Monday, February 24, 2014

Tippecanoe County Prosecutor Called Out By Attorney-Blogger for Illegal Civil Forfeiture Practices

Law Enforcement Agencies Across State Engage in Shakedown of Mexican Restaurants for Cold-Hard Cash

By Paul Ogden
Ogden on Politics

The Indianapolis Star reports:
Officials are looking to hang on to the more than $3.4 million confiscated last fall during raids at dozens of Mexican restaurants in Indianapolis and other locations across the state.

In a civil forfeiture lawsuit filed Friday, the Tippecanoe County prosecutor's office accuses El Rodeo's owners and other parties in the businesses of obtaining the money illegally. Therefore, the suit claims, the defendants should forfeit the money and return it to the criminal justice system.

Police across the state served search warrants Nov. 18 during raids at restaurants and homes. El ­Rodeo establishments in Indianapolis, Avon, Lafayette, West Lafayette, Richmond, Fortville and Mooresville were searched.

Other Mexican-themed restaurants also were raided, including El Jaripeo eateries in Indianapolis, Lebanon, Frankfort and Zionsville; Los Toros restaurants in Indianapolis; and three La Carreta Restaurant & Bars, in Schererville, Vincennes and Merrillville.

The Tippecanoe County lawsuit ­alleges that perjury and forgery ­occurred through falsified tax documents, business formation documents, employment records and tax returns.
Is Pat Harrington breaking the law on civil forfeiture?
The Tippecanoe County allegations seem more than a bit dubious. Alleged perjury and forgery on those types of tax and business documents would not generally be something targeted by prosecutors. However, local prosecutors and law enforcement agencies could well have been incentivized to conduct the raid in order to get their hands on cash for their departments. Under Indiana law, they don't have to pursue criminal charges against these restaurant owners. Instead in a civil case, those owners will have to hire their own attorneys and face a lower standard of proof, all the while facing the possibility of being criminally prosecuted if they don't give in and let the prosecutor and law enforcement agencies keep the money. People for whom English is a second language are even more intimidated by this type of lawsuit.. Many of those who are hit with civil forfeiture just end up walking away from their cash and property rather than try to fight.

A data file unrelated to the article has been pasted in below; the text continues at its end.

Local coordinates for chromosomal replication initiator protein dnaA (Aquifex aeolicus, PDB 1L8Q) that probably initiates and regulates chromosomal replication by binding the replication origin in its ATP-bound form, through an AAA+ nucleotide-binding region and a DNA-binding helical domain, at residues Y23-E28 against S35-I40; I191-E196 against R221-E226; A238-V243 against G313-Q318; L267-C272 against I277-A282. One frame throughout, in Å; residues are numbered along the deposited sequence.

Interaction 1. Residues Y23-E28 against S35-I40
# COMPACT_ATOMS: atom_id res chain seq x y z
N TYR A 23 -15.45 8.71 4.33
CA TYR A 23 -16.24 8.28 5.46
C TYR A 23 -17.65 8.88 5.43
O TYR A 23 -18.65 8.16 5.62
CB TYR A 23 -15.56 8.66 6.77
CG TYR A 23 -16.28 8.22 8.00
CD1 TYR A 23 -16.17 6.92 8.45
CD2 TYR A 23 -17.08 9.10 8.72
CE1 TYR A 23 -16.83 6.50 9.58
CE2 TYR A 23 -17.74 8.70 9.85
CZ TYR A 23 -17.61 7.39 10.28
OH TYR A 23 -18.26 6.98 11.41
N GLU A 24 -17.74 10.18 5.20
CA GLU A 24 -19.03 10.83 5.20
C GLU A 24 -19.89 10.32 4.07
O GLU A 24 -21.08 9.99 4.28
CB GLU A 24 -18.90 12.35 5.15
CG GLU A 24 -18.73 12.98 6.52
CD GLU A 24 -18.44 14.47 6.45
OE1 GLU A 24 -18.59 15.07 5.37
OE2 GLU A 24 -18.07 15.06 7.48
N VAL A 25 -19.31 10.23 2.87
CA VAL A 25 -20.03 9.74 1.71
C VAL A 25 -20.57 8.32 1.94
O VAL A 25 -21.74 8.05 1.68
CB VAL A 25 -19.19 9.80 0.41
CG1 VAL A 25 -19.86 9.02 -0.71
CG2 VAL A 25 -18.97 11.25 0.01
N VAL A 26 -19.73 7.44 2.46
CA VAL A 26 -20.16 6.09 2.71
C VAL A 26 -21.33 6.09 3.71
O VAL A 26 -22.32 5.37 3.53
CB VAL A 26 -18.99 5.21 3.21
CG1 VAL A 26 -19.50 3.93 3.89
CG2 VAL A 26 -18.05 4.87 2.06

Nonetheless, under Indiana law, law enforcement is only entitled to keep civil forfeiture proceeds to cover the cost of the action. The balance is to go to the Common School Fund. My research updated a couple years ago, showed that officials in Tippecanoe, Marion, Hendricks, Madison and Morgan counties, all places where these raids took place, are simply pocketing 100% of the money in contravention of the law. The article does, however, note a raid took place in Richmond, Indiana. In that county, the Wayne County Prosecutor was one of the few prosecutors in the state who made it a point to determine law enforcement costs in civil forfeiture actions in accordance with the law and to cut a check to the Common School Fund for the balance.

About Paul Ogden:  I have been an attorney since the Fall of 1987. I have worked in every branch of government, including a stint as a Deputy Attorney General, a clerk for a judge on the Indiana Court of Appeals, and I have worked three sessions at the Indiana State Senate. During my time as a lawyer, I have worked not only in various government positions, but also in private practice as a trial attorney handing an assortment of mostly civil cases. I have also been politically active and run this blog in an effort to add my voice to those calling for reform.


  1. Are you paying attention school officials?!!! You could be suing the prosecutor for money that legally belongs to the schools.

  2. I have been wondering about this case. It seems unbelievable that the prosecutor comes to the court with "hat in hand" to grab the confiscated personal property without any charges even being filed. This kind of heavy handed government shouldn't be tolerated. I'm the same way, where are the school corps? Maybe if Pat Harrington couldn't pocket all the 'spoils' of these raids he wouldn't be so apt attack the citizens.

  3. No arrests, no charges, no jury trial, no convictions and yet the state and local prosecutors can confiscate millions of dollars and property without due process. Makes me want to vomit! Where are your ethics Mr. Harrington?

    1. To be fair Harrington did make a point of it to say that the defendants (I'm not sure they are actually defendants without charges though!!!???) are innocent until proven guilty. But really poor until then I guess.

    2. Anyone else think it's strange that all the defendants speak with a Mexican twang ? Somehow I think these guys deserve our respect for coming to a strange place and striking out on their own to build successful businesses. Compare that to the hovering masses of "Canadians" that settle into places like Westchester Apartments and Cambridge Estates to collect government checks and various handouts. Don't forget Friday is "payday" so better avoid Aldis and restaurants.

  4. State DUI laws change frequently. Be sure your Los Angeles DUI attorney stays up to date on these issues. They involve a significant amount of scientific and physiological evidence.

  5. Been doing some investigation on the prosecutor and his office. I need to know about his discretionary fund and where can I see a copy of his expenditures? I am on to something his office is doing and I want to be sure I put some sunlight on him and the West Lafayette police department.